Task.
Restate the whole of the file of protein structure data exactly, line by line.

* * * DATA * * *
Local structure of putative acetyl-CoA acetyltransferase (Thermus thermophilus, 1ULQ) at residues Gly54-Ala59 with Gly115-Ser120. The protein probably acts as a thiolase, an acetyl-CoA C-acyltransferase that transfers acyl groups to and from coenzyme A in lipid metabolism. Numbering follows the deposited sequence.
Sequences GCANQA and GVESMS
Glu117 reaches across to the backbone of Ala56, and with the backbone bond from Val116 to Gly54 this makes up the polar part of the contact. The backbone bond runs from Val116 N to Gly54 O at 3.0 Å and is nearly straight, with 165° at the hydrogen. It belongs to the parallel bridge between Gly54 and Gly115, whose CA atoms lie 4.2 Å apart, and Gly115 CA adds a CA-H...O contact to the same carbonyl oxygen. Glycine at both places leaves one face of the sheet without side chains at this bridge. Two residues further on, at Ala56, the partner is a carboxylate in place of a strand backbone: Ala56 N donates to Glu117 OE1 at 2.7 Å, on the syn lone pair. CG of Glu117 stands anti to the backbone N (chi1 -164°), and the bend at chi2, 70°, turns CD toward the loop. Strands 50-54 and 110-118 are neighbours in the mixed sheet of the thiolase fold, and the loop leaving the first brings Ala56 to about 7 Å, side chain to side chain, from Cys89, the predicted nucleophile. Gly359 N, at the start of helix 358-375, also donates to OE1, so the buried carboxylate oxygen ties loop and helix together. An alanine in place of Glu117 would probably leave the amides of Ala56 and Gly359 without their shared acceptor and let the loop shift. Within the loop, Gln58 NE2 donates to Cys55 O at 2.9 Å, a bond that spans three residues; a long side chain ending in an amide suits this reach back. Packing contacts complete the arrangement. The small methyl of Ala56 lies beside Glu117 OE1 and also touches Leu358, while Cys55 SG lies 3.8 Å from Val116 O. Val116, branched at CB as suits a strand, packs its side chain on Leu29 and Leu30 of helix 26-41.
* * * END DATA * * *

Local structure of putative acetyl-CoA acetyltransferase (Thermus thermophilus, 1ULQ) at residues Gly54-Ala59 with Gly115-Ser120. The protein probably acts as a thiolase, an acetyl-CoA C-acyltransferase that transfers acyl groups to and from coenzyme A in lipid metabolism. Numbering follows the deposited sequence.
Sequences GCANQA and GVESMS
Glu117 reaches across to the backbone of Ala56, and with the backbone bond from Val116 to Gly54 this makes up the polar part of the contact. The backbone bond runs from Val116 N to Gly54 O at 3.0 Å and is nearly straight, with 165° at the hydrogen. It belongs to the parallel bridge between Gly54 and Gly115, whose CA atoms lie 4.2 Å apart, and Gly115 CA adds a CA-H...O contact to the same carbonyl oxygen. Glycine at both places leaves one face of the sheet without side chains at this bridge. Two residues further on, at Ala56, the partner is a carboxylate in place of a strand backbone: Ala56 N donates to Glu117 OE1 at 2.7 Å, on the syn lone pair. CG of Glu117 stands anti to the backbone N (chi1 -164°), and the bend at chi2, 70°, turns CD toward the loop. Strands 50-54 and 110-118 are neighbours in the mixed sheet of the thiolase fold, and the loop leaving the first brings Ala56 to about 7 Å, side chain to side chain, from Cys89, the predicted nucleophile. Gly359 N, at the start of helix 358-375, also donates to OE1, so the buried carboxylate oxygen ties loop and helix together. An alanine in place of Glu117 would probably leave the amides of Ala56 and Gly359 without their shared acceptor and let the loop shift. Within the loop, Gln58 NE2 donates to Cys55 O at 2.9 Å, a bond that spans three residues; a long side chain ending in an amide suits this reach back. Packing contacts complete the arrangement. The small methyl of Ala56 lies beside Glu117 OE1 and also touches Leu358, while Cys55 SG lies 3.8 Å from Val116 O. Val116, branched at CB as suits a strand, packs its side chain on Leu29 and Leu30 of helix 26-41.